The need for more than one reference rate has been broadly recognised by regulatory authorities in the US. They've publicly stated that while SOFR is the preferred alternative to Libor – which we also agree with – banks may use different reference rates for loans, and may determine that other alternatives are more appropriate for their funding model and customer needs.  
A multi-benchmark approach has also been adopted in other markets, such as Japan, Canada and Europe. There are different rates and different types all around, and in the US, we see multiple rates continuing to exist alongside SOFR, too. Considering the request of numerous lending market participants and borrowers, we think BSBY will help both lenders and corporate treasurers with asset liability management. It will ensure that there is credit available for borrowers and end users during times of market stress. 

See also: Buyside favours SOFR over credit-sensitive rates
Ultimately, the market will determine the extent to which the usage of a rate such as BSBY will be needed in the future. But for as long as the need for other alternatives subsists, different rates will coexist. BSBY will always serve a purpose, to the extent that lending markets continue to operate. 

BSBY’s credibility as a robust alternative to USD Libor has been heavily criticised by regulators in recent months. How would you respond to that criticism? 
We're confident that BSBY adheres to the Iosco Principles for Financial Benchmarks, as we've built it with that intent from the ground up. Bloomberg Index Services Limited (BISL), the administrator of BSBY, did not just self-certify its compliance with these principles – we worked alongside a big four accounting firm to conduct an independent assurance review, which was published on our website for transparency. We recognise that we went through that review back in April and that it was a point-in-time review. However, the accounting firm we work with will conduct periodic reviews in addition to our continuous and close monitoring of BSBY's design and underlying market. We will continue to have independent reviews periodically to ensure that we continue to align with global standards and principles.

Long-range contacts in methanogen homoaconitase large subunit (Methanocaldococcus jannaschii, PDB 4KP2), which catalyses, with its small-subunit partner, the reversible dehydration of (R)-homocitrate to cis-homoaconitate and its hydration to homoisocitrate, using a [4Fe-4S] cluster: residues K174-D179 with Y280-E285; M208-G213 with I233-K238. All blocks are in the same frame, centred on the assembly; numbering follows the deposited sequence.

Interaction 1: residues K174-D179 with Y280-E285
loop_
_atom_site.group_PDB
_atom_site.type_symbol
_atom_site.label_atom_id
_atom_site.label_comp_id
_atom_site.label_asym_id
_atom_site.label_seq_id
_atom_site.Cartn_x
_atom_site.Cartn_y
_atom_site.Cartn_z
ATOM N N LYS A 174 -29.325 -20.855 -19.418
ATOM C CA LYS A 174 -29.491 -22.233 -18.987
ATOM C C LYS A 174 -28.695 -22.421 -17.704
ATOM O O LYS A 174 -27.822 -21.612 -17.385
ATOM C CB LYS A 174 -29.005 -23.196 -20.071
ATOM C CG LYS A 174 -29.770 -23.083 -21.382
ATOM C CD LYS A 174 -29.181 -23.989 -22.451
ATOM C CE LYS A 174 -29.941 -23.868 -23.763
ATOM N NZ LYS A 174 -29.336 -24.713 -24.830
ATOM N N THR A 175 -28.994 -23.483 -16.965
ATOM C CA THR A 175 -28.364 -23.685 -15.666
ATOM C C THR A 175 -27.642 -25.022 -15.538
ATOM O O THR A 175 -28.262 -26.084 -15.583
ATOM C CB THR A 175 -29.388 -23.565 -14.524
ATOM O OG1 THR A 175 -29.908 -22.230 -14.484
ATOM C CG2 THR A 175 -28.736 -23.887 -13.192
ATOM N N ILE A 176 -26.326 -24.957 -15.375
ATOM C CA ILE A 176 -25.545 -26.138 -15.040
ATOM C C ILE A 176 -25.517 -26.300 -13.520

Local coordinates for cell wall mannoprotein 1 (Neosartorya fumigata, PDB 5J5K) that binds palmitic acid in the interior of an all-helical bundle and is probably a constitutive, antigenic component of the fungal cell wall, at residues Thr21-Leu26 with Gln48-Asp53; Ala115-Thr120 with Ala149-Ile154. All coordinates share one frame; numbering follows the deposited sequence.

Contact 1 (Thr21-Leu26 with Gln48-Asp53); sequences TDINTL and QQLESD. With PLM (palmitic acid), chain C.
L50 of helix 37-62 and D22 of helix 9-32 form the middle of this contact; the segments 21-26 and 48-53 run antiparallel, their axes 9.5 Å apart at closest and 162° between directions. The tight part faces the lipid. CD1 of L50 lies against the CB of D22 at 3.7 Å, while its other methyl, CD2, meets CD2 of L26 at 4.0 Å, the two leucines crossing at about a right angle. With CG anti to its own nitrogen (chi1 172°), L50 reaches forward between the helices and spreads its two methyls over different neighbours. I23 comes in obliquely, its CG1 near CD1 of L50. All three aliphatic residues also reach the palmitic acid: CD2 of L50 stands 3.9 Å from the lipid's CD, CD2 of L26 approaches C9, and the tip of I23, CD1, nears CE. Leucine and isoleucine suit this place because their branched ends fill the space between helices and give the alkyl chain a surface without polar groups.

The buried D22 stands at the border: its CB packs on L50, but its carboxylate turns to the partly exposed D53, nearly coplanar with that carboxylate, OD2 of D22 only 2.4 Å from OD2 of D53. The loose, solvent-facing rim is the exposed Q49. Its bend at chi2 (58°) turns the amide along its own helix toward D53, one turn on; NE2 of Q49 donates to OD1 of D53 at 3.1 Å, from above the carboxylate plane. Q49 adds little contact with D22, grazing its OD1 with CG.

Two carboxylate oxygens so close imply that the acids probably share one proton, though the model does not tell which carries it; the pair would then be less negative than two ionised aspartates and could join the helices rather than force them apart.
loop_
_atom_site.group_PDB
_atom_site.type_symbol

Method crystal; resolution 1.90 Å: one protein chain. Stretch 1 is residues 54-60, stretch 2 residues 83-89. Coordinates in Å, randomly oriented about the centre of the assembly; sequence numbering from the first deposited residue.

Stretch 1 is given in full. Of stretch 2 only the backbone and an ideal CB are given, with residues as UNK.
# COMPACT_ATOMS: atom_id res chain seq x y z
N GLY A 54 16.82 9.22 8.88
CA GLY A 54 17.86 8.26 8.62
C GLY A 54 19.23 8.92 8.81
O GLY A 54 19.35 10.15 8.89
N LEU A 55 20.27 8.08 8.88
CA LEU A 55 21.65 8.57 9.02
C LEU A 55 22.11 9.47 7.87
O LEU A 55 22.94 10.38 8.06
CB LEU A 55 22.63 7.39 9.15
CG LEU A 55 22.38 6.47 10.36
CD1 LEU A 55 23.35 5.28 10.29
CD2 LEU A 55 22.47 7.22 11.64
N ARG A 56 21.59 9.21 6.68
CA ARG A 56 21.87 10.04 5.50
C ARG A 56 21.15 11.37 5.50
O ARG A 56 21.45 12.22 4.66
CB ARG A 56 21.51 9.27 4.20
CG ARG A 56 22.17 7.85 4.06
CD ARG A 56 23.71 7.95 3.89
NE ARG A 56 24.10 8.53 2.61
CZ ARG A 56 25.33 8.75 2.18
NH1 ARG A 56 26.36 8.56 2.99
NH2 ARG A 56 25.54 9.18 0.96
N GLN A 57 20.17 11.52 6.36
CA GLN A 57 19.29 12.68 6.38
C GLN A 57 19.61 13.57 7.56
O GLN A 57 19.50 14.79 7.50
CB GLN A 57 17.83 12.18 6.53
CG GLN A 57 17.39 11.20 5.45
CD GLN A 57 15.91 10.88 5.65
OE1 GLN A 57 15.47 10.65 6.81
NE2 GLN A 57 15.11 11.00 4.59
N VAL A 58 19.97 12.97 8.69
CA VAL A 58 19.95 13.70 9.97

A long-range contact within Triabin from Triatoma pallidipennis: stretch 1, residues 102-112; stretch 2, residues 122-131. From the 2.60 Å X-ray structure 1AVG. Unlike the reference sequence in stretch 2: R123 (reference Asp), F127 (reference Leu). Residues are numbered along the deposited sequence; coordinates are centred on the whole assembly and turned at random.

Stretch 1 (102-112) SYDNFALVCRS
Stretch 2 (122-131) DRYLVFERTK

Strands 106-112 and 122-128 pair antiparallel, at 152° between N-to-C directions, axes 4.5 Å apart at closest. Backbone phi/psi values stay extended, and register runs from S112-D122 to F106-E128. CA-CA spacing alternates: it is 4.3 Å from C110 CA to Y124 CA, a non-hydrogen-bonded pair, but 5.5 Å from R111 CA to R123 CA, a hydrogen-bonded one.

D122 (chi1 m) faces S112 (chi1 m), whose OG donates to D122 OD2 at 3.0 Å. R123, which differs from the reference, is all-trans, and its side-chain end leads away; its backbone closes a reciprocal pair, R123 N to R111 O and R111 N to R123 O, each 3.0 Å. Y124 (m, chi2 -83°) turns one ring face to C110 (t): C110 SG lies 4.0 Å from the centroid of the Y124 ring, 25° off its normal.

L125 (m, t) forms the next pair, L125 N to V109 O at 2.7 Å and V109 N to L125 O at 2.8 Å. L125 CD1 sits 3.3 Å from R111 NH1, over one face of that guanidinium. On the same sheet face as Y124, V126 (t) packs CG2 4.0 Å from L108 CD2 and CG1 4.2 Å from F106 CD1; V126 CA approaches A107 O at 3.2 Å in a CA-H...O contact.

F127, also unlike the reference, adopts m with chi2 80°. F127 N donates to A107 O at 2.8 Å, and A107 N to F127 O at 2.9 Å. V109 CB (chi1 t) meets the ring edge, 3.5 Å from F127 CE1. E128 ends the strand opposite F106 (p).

At the end of the day, our goal is working with our clients and providing them with the tools they need, and that's our focus. 

Have there been any tweaks to BSBY or its underlying methodology since launch?  
We're always engaged with our clients on opportunities to further strengthen our products. As an example, we recently added DTCC as a data source for commercial paper and certificate of deposit transactions in the US, making our methodology even more robust in terms of the underlying data. We've also been working with clients and industry associations to further increase the resiliency of BSBY during extreme stress conditions and have published a consultation. We are also consistently working to ensure that BSBY works seamlessly with trade associations’ documentation, as they work diligently to install robust fallback language for BSBY and other rates. 

See also: Term SOFR is the final piece of the ARRC's Libor puzzle

Some sources previously suggested that the emergence of term SOFR would take away some of the use cases for credit-sensitive rates, potentially making them redundant. Have you perceived the term rate’s emergence as a threat? 
This is really about client choice. No matter what rate we’re considering, if it suits a client needs and is available, that's a good thing for the market overall. So no, we didn't look at term SOFR that way. 

Any other long-term plans for BSBY? 
Aside from working with ISDA on the development of a fallback language and of the imminent resiliency consultation, we believe that BSBY is now fit for purpose and meets the market’s needs. Near-term for us, the focus is to continue collaborating with them, and help them onboard quickly to support their transition plans. For now, we're sticking to that plan. 

How confident are you feeling that the market is on the right path to achieve no-new-Libor by year-end? 

It's not surprising to see that most transition efforts are happening during the last few weeks or months before the deadline. Markets, however, always have a way of figuring things out. When there's deadlines, there's usually good incentives for people to do what it takes to meet them. It's not the first time we’ve been confronted with an exercise of that scope – there have been many of these before. I'm confident that the industry will eventually get there – with or without an extension.